Springboks to stick with conservative plan
Conrad Smith doesn't believe Dunedin's enclosed stadium will seduce the conservative Springboks into making any reckless moves on Saturday night.
Although ball and grass are guaranteed to be dry under the covered arena, All Black centre Smith cannot see the South Africans burning their orthodox playbooks.
But he maintains that does not make it easier to unpick their game plan.
“You would like to think we have a fair idea how most teams play - but you still have to deal with it and I think that's one of the strengths of South Africa," Smith noted.
“They don't mind playing a similar game week in, week out. But they back themselves to put opposition under pressure even if you know what they are doing.
“I don't think that will change this week."
With former Bulls coach Heyneke Meyer and playmaker Morne Steyn controlling the side, the Springboks have displayed little flair or innovation during the Rugby Championship.
Coach Meyer has drawn some dissatisfaction from some fans in the Republic for managing only a win, draw and loss in the matches against Argentina and Australia.
Last week's dour 26-19 loss to the Wallabies in Perth resulted in an increase in the critics' tempo for Meyer to change his No 10 and he has options in the more flamboyant Johan Goosen and Patrick Lambie.
However, Meyer, whose links with Morne Steyn stretch back to when they worked together at the Bulls, is not tipped to rewrite his game plans following the Perth loss.
Rather than try to shock the New Zealanders by unfurling an unpredictable attack, Meyer is predicted to demand better execution in a chess-with-muscle approach.
One of the Boks' most potent attackers is Frans Steyn.
Steyn, who played second-five in Perth and had spent several seasons playing in France before returning to Durban late in the Super Rugby season, last confronted the All Blacks in 2009.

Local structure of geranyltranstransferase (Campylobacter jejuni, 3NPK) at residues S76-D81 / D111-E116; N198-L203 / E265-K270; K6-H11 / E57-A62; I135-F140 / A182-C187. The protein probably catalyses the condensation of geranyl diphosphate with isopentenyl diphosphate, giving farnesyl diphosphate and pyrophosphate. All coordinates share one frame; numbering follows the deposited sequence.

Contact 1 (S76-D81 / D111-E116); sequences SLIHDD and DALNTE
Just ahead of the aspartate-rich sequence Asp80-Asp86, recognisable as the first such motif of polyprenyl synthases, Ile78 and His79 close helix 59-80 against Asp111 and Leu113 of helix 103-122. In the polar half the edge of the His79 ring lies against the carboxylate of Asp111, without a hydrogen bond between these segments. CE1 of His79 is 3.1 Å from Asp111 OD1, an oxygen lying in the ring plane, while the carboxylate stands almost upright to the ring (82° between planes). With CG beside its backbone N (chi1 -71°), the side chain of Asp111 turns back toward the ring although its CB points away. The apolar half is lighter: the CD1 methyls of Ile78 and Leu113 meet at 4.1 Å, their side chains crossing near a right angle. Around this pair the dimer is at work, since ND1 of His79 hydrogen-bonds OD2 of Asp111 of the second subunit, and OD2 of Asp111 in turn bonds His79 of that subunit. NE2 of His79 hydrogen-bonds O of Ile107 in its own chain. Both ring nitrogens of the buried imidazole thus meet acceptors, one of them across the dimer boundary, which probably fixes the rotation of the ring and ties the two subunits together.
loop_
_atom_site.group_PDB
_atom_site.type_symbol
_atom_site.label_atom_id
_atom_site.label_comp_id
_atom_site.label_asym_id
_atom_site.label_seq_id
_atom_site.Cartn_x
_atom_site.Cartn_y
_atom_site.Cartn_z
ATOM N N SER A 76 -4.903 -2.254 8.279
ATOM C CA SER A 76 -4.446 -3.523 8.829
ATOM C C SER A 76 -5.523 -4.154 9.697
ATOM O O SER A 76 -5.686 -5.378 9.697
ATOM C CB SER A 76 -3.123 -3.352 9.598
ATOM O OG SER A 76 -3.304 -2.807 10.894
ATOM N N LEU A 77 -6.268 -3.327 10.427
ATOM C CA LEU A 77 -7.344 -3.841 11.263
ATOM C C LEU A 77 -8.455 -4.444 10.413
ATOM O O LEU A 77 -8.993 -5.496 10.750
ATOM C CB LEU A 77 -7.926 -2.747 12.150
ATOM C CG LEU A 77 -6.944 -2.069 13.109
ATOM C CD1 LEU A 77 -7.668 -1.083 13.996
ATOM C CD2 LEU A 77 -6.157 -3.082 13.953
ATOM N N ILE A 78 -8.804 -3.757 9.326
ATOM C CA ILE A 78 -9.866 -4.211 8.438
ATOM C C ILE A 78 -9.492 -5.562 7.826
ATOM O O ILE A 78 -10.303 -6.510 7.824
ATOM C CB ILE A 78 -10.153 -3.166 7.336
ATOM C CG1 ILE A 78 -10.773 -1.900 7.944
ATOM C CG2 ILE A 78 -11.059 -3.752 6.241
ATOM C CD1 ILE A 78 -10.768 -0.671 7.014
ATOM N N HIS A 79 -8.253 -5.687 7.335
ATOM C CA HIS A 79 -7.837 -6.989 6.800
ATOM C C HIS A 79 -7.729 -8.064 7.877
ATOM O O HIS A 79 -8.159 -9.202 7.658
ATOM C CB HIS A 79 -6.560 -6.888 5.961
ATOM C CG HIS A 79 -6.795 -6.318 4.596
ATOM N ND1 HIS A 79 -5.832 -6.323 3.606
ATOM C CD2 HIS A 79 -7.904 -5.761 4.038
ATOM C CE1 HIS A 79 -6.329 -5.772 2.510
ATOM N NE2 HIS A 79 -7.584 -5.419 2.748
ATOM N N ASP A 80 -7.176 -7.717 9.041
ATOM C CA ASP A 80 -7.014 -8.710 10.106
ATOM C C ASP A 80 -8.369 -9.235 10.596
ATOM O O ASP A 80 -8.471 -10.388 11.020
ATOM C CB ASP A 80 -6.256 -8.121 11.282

The Springboks' kick-and-chase game flourished under the experimental law variations when they won the Tri Nations title that season.
Steyn kicked three massive penalties - the biggest was from 60 metres out - in their 32-29 win in Hamilton before heading to France.
He returned for the World Cup but was invalided out before the playoffs because of injury.
“He's a different player, he has a different skill-set. I haven't played him much at all, really, at any level," Smith said in reference to the talented Steyn.
“But the Springboks, like any team, like to win the physicality stakes and he's the same in that regard."
Smith concurred the All Blacks were searching for a more polished effort after their ragged display in the 21-5 win over Argentina last weekend.
“The opposition had a fair bit to do with that. They were as much to do with our performance as the conditions last week. I don't think we handled them well, early, the Argentinians, and I think we adapted better as the game went on.
“We have just got to make sure we deal with the Africans and everything they pose immediately and hopefully get our game under way."